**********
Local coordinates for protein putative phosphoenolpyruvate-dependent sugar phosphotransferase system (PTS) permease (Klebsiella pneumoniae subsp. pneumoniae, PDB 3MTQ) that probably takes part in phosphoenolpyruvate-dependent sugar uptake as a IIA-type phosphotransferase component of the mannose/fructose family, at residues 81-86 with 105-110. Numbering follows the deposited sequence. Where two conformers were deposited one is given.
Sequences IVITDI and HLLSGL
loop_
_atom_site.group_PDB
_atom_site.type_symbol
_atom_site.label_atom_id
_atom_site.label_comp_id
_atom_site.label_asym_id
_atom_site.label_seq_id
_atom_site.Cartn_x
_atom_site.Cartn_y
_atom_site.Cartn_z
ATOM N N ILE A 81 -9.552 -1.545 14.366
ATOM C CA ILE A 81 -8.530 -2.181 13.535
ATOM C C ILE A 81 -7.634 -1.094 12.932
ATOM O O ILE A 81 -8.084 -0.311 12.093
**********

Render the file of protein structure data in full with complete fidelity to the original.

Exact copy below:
Local coordinates for protein putative phosphoenolpyruvate-dependent sugar phosphotransferase system (PTS) permease (Klebsiella pneumoniae subsp. pneumoniae, PDB 3MTQ) that probably takes part in phosphoenolpyruvate-dependent sugar uptake as a IIA-type phosphotransferase component of the mannose/fructose family, at residues 81-86 with 105-110. Numbering follows the deposited sequence. Where two conformers were deposited one is given.
Sequences IVITDI and HLLSGL
loop_
_atom_site.group_PDB
_atom_site.type_symbol
_atom_site.label_atom_id
_atom_site.label_comp_id
_atom_site.label_asym_id
_atom_site.label_seq_id
_atom_site.Cartn_x
_atom_site.Cartn_y
_atom_site.Cartn_z
ATOM N N ILE A 81 -9.552 -1.545 14.366
ATOM C CA ILE A 81 -8.530 -2.181 13.535
ATOM C C ILE A 81 -7.634 -1.094 12.932
ATOM O O ILE A 81 -8.084 -0.311 12.093